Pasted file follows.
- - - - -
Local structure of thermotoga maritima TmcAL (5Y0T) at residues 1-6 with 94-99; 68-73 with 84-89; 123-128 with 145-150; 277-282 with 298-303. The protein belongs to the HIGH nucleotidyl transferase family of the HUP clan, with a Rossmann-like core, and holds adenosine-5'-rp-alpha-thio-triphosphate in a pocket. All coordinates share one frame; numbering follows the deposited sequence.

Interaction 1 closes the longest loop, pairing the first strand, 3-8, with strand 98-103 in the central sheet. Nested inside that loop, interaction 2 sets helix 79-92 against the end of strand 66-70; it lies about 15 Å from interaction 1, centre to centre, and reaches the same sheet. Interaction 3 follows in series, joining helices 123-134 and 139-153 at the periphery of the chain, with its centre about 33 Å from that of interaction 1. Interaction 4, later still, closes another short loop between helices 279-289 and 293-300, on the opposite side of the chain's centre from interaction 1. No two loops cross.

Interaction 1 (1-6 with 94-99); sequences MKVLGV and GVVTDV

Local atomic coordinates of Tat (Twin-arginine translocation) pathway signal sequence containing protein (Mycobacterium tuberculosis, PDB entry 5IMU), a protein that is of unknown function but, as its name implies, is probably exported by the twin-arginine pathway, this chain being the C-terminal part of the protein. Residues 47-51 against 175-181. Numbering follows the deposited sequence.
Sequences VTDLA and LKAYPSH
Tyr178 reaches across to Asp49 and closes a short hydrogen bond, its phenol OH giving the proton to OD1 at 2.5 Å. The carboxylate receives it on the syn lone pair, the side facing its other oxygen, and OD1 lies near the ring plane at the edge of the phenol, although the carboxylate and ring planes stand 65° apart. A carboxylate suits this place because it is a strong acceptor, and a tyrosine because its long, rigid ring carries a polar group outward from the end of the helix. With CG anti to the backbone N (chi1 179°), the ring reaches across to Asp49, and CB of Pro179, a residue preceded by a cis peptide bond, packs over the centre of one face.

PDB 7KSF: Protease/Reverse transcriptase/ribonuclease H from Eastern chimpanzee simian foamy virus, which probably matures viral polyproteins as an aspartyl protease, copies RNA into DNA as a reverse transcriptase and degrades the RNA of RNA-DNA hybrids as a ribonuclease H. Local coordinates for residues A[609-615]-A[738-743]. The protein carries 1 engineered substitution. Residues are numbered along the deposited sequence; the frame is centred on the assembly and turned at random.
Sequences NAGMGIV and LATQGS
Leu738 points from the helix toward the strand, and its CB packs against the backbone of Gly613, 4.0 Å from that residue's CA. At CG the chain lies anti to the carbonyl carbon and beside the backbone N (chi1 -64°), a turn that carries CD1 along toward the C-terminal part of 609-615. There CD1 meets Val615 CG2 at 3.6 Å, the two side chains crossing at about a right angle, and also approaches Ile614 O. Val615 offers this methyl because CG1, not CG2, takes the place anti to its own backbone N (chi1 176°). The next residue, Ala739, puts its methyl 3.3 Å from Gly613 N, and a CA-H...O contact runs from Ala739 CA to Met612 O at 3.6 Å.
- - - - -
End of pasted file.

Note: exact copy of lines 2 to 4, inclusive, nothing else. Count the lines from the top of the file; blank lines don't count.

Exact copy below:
Interaction 1 closes the longest loop, pairing the first strand, 3-8, with strand 98-103 in the central sheet. Nested inside that loop, interaction 2 sets helix 79-92 against the end of strand 66-70; it lies about 15 Å from interaction 1, centre to centre, and reaches the same sheet. Interaction 3 follows in series, joining helices 123-134 and 139-153 at the periphery of the chain, with its centre about 33 Å from that of interaction 1. Interaction 4, later still, closes another short loop between helices 279-289 and 293-300, on the opposite side of the chain's centre from interaction 1. No two loops cross.

Interaction 1 (1-6 with 94-99); sequences MKVLGV and GVVTDV

Local atomic coordinates of Tat (Twin-arginine translocation) pathway signal sequence containing protein (Mycobacterium tuberculosis, PDB entry 5IMU), a protein that is of unknown function but, as its name implies, is probably exported by the twin-arginine pathway, this chain being the C-terminal part of the protein. Residues 47-51 against 175-181. Numbering follows the deposited sequence.